What Now

I composed this post after the US Presidential election of November 8, 2016; I revised it after the election of November 3, 2020. The general question is of responsibility, as for Clinton’s loss in 2016 or the Democrats’ loss of Congressional seats in 2020. More precisely, the question is not whom to blame, but why. The former question depends on the latter. There is a common belief, retained from childhood experience, that somebody, some power, is going to judge our actions. With regard to this belief, many of us continue to behave as if we are still children, be we obedient or not. Asked, for example, to think of the feelings of Trump supporters after their man’s 2020 loss, some of us reply, “Why should we? Did they ever think of our feelings?” You can ask that of a parent whom you expect to impose fairness; do you think there is such a parent of the world? My investigation of the 2016 election continued in “How to Learn About People.”

“Everything will be fine” is usually correct, but not always.

I wrote my last article, “Happiness,” after the arrests of editors and writers at Turkey’s largest independent newspaper, Cumhuriyet (“Republic”).

A philosophical point buried the article was this: there is no one reason, not even a collection of reasons, why things happen.

If you want to know why something happened, ask yourself first: “Why do I want to know?”

You may be trying to figure out what to do next; or you may be hoping to absolve yourself of responsibility.

“Why have Americans elected, for their President, a person who cares about nothing but himself, and who has never been of any particular good to anybody else, even by accident?”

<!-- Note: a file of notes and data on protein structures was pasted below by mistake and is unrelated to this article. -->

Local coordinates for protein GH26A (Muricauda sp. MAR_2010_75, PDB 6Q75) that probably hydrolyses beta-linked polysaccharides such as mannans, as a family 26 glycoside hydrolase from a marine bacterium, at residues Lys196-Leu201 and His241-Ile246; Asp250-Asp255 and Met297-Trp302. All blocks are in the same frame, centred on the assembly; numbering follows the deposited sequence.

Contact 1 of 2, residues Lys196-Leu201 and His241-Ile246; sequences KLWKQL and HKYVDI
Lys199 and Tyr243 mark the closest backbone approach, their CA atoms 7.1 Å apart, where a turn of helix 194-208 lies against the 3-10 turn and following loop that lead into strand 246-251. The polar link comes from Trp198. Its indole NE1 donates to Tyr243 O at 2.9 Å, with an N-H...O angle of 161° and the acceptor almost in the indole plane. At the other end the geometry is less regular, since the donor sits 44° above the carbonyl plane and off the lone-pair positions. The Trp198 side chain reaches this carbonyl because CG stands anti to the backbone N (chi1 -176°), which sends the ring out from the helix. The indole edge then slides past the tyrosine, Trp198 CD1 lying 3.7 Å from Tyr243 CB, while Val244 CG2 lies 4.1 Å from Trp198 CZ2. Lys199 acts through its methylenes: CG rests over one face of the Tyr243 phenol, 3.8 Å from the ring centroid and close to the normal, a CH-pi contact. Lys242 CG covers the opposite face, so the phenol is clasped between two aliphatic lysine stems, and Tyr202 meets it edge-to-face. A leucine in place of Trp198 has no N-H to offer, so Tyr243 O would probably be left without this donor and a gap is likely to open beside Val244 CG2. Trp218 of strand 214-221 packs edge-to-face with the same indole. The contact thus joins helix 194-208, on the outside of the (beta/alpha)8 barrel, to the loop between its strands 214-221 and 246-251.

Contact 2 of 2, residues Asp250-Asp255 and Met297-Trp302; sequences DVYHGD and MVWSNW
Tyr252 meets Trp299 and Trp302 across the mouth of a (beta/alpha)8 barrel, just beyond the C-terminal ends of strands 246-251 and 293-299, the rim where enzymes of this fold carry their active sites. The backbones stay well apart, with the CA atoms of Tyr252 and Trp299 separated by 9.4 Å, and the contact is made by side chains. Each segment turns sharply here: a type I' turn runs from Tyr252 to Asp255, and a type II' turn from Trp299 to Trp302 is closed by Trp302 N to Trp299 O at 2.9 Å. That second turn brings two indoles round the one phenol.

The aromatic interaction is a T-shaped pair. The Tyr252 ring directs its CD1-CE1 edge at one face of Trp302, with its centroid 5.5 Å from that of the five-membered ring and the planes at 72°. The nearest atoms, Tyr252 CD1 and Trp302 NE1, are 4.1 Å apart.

One may raise this as a theoretical question; but if all one wants is theory, I think mathematics is the best place to get it. (Note added, November 8, 2020, after the defeat of Trump at the polls on November 3: I mean not that mathematics will help you understand the election, but that if you want to contemplate truth for its own sake, then mathematics is your field.)

Many of us feel the urge to do something, even if that something may only be to think the right thoughts. One is tempted by thoughts of condemnation for those who brought about the present state of affairs.

I am trying not to blame anybody. I do disagree with anybody who thinks that Donald Trump’s election is the sole responsibility of those who actually voted for him. Responsibility is shared by those who voted, but not for Hillary Clinton; and by those who had the right, but did not vote at all. However, such assertions do us no good, unless those persons whom we hold responsible can be made to feel the responsibility for themselves.

It cannot always be done. Donald Trump has reached the age of seventy without learning responsibility.

I have voted for third-party candidates in the past. I have accepted that Gore Vidal was right in saying,

There is only one party in the United States, the Property Party … and it has two right wings: Republican and Democrat.

I was amused by the slight distinction that I heard Chomsky make: the Republicans are the party of business, while the Democrats are the party of big business.

When I registered to vote in California in 1998, it was as a member of the Peace and Freedom Party. Since California was the last American state I lived in, I am still registered to vote there. In 2008, by mail, I voted for Barack Obama. At the time, an old friend to whom I had introduced Chomsky wrote me, “No offense, but anybody over 21 who votes for Obama is a total idiot.”